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Pimp Your GitHub Profile with Books You Read

zwacky profile image Simon Wicki Originally published at wicki.io ・4 min read

Keep the books you read in sync with your GitHub profile README

In this post I'd like to show you how to use GitHub Actions to automatically sync your Goodreads books you read in your GitHub profile README.

I created goodreads-profile-workflow for devs that love to read and like to share what they read. You can customise the input parameters to your liking: list the books you're currently reading, last 5 books you read and even add your personal ratings, too.

GitHub logo zwacky / goodreads-profile-workflow

Show what you're currently reading and recently read on your GitHub profile readme.

Leave a star on the repo if you think it's cool!


GitHub Actions and Profile READMEs

When you head over to your GitHub profile page, https://github.com/zwacky in my case, you'll see that you can do more than just pin repositories. If you're missing yours, check out the official docs on GitHub to get one, too.

Keeping your profile README fresh with up-to-date data is a great way to show your visitors what you're up to or what you've been working on. Either you do it manually or you automate it with the help of GitHub Actions. They can run workflows periodically and update your README for you.

There are tons of great ones out there. Have a look at the great list awesome-github-profile-readme repo for inspiration. They include GitHub Actions that can:

  • update your latest blog entries
  • update your GitHub activity
  • or even update your sleep data from your sleep tracker

How To Use

I'll quickly explain here how to use goodreads-profile-workflow and what the GitHub Actions do. For a full step-by-step guide read the how to use section of the project.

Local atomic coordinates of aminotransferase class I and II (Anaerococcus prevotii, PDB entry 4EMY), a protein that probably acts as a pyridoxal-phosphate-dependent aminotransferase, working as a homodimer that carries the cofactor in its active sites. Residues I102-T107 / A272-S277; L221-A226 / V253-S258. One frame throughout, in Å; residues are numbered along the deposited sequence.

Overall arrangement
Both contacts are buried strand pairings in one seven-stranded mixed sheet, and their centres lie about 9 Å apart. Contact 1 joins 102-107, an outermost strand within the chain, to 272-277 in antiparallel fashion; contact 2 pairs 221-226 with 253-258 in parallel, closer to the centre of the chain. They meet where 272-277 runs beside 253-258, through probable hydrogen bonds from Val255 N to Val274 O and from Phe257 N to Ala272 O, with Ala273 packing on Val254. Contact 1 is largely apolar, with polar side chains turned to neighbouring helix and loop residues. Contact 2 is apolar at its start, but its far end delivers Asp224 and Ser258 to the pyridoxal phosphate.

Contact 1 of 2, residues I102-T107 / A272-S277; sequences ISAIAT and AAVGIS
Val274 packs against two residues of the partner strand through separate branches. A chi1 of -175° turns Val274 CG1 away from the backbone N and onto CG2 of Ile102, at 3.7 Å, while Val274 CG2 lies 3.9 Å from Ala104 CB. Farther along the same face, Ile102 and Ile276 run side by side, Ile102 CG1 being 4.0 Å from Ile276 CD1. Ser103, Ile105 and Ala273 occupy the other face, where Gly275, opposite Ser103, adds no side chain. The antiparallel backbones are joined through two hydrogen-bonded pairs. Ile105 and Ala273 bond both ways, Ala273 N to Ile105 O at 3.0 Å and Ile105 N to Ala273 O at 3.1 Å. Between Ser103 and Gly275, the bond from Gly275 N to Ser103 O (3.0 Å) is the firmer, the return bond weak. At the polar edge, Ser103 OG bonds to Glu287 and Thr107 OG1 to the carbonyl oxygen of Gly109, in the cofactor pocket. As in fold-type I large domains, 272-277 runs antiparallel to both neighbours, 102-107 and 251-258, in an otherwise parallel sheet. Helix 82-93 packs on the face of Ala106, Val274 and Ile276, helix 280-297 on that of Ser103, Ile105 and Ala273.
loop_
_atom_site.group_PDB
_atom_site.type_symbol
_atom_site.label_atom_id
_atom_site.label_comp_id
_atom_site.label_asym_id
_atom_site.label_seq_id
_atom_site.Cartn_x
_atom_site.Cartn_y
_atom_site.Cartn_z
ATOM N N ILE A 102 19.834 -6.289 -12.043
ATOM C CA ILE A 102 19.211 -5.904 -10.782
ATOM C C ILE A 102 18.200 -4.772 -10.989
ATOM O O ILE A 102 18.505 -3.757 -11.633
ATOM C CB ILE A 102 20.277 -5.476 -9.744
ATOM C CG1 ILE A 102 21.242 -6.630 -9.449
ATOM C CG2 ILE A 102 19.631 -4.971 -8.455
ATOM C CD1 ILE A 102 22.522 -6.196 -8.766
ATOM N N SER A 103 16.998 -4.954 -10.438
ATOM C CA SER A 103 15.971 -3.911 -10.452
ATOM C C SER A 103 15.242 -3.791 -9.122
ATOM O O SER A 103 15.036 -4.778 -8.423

#1 Add placeholders to your README

Your README.md will be updated and eventually updated every hour by the GitHub Action. So it needs to know where the list begins, and where it ends. The content inbetween will then be replaced with the latest content. As an example it could look like this:

# Hey there 👋
I'm Simon and live in Berlin as a Freelance Frontend developer.

# Last 5 Books I've Read 🤓
<!-- GOODREADS-LIST:START -->
<!-- GOODREADS-LIST:END -->
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You can customize the GOODREADS-LIST tags, so you can have multiple workflows updating different sections in your README. This is also what I'm using to get to the screenshot at the top of this post.

#2 Create a workflow file

Create a file in your own GitHub profile repo so it's located at: {REPO}/.github/workflows/goodreads-books-workflow.yml.

GitHub Actions look for *.yml files in the /.github/workflows directory. These files are called workflows.

In this workflow file you can paste the following:

name: Latest book list from goodreads
on:
  schedule: # Run workflow automatically
    # This will make it run every hour
    - cron: "0 * * * *"
    # Run workflow manually (without waiting for the cron to be called), through the Github Actions Workflow page directly
  workflow_dispatch:
jobs:
  update-readme-with-goodreads-books:
    name: Update this repo's README with what you're currently reading
    runs-on: ubuntu-latest
    steps:
      - uses: actions/checkout@v2
      - uses: zwacky/goodreads-profile-workflow@main
        with:
          # Replace this with your goodreads user id (go to "My Books" on goodreads to see it in the URL)
          goodreads_user_id: "92930971"
          shelf: "currently-reading"
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The last lines are input parameters. Make sure you change them with your Goodreads ID.

Have a look at all the input parameters and template variables that goodreads-profile-workflow support.

#3 Commit and trigger the workflow

If you head over to the Actions tab in the repo. You should see your "Latest book list from goodreads" workflow. This is also where you can see if the job ran successfully or if there is an issue or typo.

manually trigger workflow for GitHub Actions

Alternatively you could also wait until the scheduler picks up on the "0 * * * *" setting (every hour) in the yml workflow.

#4 Done 🎉

Hope you find this workflow useful! Please reach out via GitHub issues or Twitter. Excited to hear from all the different reading lists and how your profile looks. Please consider leaving a GitHub star.


Simon Wicki is a Frontend Developer in Berlin. Passionate and fluent in Vue, Angular, React and Ionic. Interested in Tech, frontend & non-fiction books.

👉 Join me on Twitter to follow my latest updates.

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